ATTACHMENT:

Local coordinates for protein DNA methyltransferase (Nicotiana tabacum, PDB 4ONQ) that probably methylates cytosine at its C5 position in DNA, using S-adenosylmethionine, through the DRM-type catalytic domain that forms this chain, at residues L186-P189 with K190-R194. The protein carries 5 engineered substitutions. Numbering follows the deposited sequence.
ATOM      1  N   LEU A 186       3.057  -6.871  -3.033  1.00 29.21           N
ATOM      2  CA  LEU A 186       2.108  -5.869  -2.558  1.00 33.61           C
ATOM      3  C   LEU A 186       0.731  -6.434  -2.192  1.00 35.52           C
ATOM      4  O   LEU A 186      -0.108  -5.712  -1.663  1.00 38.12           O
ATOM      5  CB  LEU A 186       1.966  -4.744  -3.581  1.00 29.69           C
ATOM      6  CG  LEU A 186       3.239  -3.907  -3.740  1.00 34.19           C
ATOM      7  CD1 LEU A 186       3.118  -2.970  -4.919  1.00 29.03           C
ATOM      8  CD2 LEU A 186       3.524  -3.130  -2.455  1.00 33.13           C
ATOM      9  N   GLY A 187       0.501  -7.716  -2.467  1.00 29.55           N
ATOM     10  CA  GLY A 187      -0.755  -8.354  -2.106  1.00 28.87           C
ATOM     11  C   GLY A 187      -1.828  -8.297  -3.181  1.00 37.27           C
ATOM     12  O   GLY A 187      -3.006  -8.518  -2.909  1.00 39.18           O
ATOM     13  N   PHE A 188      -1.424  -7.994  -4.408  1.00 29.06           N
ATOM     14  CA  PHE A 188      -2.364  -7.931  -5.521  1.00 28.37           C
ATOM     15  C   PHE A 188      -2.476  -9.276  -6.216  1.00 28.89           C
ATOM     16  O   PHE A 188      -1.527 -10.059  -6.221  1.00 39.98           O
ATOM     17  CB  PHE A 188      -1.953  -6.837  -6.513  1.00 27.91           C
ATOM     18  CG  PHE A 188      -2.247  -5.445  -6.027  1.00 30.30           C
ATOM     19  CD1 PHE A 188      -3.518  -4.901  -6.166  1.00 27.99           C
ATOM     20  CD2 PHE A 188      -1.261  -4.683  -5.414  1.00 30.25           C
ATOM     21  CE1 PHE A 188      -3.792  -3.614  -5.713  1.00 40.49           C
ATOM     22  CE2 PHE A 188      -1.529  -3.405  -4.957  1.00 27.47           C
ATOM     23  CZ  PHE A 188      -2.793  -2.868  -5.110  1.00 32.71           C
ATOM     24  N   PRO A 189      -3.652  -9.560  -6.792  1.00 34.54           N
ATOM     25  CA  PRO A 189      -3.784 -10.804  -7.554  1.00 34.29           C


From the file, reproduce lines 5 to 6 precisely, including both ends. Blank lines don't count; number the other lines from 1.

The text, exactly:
ATOM      4  O   LEU A 186      -0.108  -5.712  -1.663  1.00 38.12           O
ATOM      5  CB  LEU A 186       1.966  -4.744  -3.581  1.00 29.69           C